A while back, I paid the early XTC material a revisit for the first time in many years. Came to reappreciate the energy of their early years. Had punk not came along and helped level the field, Partridge would have an unlikely candidate for a frontman, mainly on account of the quirkiness of his songwriting. But what really grabbed my ears was how Partridge hilariously careened all over the place as a vocalist -- impulsively bellowing, barking, yelping, and generally twisting sustained parpings and phonemes every which way.
The above ursonatal excurison come from the Mr. Patridge side project, which is mostly Partridge dicking about in the studio, reconfiguring the various tracks from songs off the Drums and Wires LP, crafting them into other things. And get this, someone actually thought this one had lyrics; or at least felt it deserved transcribing.
Old favorite of mine, mainly for its haunting sparsity.
An early session from Hooker. Lore has it that producers didn't know what to do with Hooker at first, how to place a band around him, due to his sometimes disjointed rhythms. Here the rhythm belatedly enters when you hear Hooker tap it out with his foot, in what sound like a dusty, empty, forgotten space. And then there's the vocal. In which language breaks down completely, proves inadequate for the expressive task at hand. And then, faintly heard as the session abruptly fades out at the end, the sound of Hooker letting out a casual laugh. The whole thing having just been a toss-off, a warm-up exercise, or an off-handed demonstration of a song that could go on for ages.
A totemic favorite, I gather, of writer and music scribe David Toop, who’s written very elegantly about the recording and sonics of There’s a Riot Goin’ On. The portrait he painted was one of Stone entering his long period of decline -- beginning to unravel, coke-addled, paranoid and reputedly keeping a gun within arm’s reach during the sessions. And -- during the session’s more “quiet” numbers -- leaning forward over the keyboard as he sang, singing in a lower register than usual, his mouth intimately close to the mic, with the engineers pushing the slider high enough to send the vocal track squarely into the red. The results giveing Stone’s vocal a strong physicality -- leaving the listener with a sense of every vowel, syllable and word being shaped within the cavity of the singer’s mouth, of the curl of the tongue, the tightening of the larynx, the lips stretching across teeth.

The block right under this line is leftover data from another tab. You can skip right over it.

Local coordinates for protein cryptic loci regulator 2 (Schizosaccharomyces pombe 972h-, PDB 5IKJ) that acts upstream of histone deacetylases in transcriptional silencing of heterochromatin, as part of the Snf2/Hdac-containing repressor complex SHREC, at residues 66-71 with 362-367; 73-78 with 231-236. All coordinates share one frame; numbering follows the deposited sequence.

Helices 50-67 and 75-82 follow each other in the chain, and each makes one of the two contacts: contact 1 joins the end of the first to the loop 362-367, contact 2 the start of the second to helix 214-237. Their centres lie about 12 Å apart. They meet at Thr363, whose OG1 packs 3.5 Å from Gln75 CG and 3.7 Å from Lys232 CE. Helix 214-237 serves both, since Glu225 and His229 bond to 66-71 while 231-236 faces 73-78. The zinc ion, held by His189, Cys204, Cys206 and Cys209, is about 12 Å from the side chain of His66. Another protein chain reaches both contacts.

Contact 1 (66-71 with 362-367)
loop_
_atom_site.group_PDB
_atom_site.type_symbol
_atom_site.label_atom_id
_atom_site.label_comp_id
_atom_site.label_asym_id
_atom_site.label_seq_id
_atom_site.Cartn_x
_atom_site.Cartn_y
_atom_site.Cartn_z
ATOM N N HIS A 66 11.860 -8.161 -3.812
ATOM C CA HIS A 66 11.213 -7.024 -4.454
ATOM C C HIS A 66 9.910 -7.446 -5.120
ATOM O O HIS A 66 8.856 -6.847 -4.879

To the degree that Leon Thomas is remembered, it’s mostly to the degree that he provided vocals on a couple of Pharoah Sanders sessions in the late ‘60s, not so much for the series of LPs he released on the Flying Dutchman labels in the years that immediately followed. Most distinctive trademark: dispensing with traditional “scat” singing and replacing it a peculiar combination of throat singing and yodeling.
And perhaps stretching the 'mouth music' criteria a bit...
Like a lot of early modern compsoers, Leoš Janáček incorporated elements of folk melodies into many of his works. Except he took it one step further, aiming to craft musical passages modeled on the patterns and prosody of the Czech language as spoken in the streets and markets, in the course of passing conversation or storytelling. As uneven as her output might be, at her finer moments Iva Bittova takes a page from Janáček and ventures further down that path.
And I suppose the above turned out as a proper round robin pan-genre edition. Assurance that I didn’t plan it that way, but there you have it.